Page:Southern Historical Society Papers volume 27.djvu/193
<;,ii, t ;ii ///////./'> li'i'nl. 185
" The tramp of your nu-n is at our door,
( Hi .in evil rrr.iml c.iinv; Hut for love of them whose garb you wear,
I invite you to my home." So spoke the Southron ! the Chaplain thus:
"Though sick and weary I be, I can't break bread 'neath a southern roof,
Since the murder of David Creigh !
" Here where he lived, let the end be told,
Of a told of bitter wrong; Here let our famishing thousands learn,
To whom vengeance doth belong. Short grace was given the dying man;
E're led to the fatal tree, And share the grace to our starving hosts,
Since the murder of David Creigh ! "
Our hosts were stayed in their onward cry,
Exulting in power and pride, By an unseen hand defeat and unrest,
Our banners march beside; And a heavier burden no heart hath borne,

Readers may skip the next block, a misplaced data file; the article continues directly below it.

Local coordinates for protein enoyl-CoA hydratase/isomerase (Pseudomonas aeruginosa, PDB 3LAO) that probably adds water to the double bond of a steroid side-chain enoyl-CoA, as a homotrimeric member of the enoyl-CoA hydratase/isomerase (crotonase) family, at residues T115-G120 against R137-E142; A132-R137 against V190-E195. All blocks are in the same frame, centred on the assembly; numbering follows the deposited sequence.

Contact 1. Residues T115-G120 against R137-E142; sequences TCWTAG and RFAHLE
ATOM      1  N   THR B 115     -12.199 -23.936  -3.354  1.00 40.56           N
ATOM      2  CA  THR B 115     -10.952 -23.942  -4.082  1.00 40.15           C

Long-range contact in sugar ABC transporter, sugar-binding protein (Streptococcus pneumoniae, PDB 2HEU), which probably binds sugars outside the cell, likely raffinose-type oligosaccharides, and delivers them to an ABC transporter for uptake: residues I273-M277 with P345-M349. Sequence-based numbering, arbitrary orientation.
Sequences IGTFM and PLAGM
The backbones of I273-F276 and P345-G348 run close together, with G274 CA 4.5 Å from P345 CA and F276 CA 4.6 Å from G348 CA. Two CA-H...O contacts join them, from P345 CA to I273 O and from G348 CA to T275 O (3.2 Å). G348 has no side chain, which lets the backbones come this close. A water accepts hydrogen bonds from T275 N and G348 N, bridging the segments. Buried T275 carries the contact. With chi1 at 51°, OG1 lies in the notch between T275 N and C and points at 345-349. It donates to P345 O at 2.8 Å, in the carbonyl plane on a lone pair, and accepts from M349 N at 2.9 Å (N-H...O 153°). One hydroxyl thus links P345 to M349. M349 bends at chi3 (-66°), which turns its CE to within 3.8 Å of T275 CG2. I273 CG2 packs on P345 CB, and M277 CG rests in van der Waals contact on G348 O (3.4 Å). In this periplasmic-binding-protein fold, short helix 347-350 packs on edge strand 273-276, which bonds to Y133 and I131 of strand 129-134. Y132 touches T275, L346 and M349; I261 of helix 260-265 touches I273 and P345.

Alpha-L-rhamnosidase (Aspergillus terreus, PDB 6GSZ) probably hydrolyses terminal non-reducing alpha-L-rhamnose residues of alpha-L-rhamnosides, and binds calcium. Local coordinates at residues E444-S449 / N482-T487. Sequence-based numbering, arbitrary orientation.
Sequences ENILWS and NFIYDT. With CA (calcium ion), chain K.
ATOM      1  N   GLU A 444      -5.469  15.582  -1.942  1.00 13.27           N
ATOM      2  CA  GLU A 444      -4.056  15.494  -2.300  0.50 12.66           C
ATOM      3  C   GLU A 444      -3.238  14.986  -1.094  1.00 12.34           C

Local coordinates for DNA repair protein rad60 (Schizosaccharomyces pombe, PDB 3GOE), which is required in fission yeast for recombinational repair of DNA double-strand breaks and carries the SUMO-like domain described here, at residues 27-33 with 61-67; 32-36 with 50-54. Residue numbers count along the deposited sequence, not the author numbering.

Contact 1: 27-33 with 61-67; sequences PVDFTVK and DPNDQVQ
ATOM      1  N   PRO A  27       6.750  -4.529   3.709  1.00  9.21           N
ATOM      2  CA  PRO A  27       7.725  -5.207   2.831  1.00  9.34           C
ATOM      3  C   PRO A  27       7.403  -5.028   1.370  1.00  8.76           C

Than the one that came to me, With the dying words and the latest sigh
Of the martyr David Creigh.
The beast of the desert shields its young,
With an instinct fierce and wild, And lives there a man with the heart ot a man,
Who would not defend his child ? So woe to those who call evil good
That woe shall not come to me War hath no record of fouler deed,
Than the murder of David Creigh.
CAPTURE OF LEXINGTON.
On the approach of the Yankees to Lexington General McCaus- land had the bridge which spans Norih river burned in order to cause delay. While the Yankees were making pontoons, a section of their artillery amused themselves by shelling the Virginia Military Institute, Washington College, and other portions of the town. The residence of the Misses Baxter, Professor John L. Campbell, and others were struck, and two shells pierced the walls of the county jail, but, fort- unately, there was no loss of life. On the i3th the enemy entered Lexington, and their whole force camped immediately around the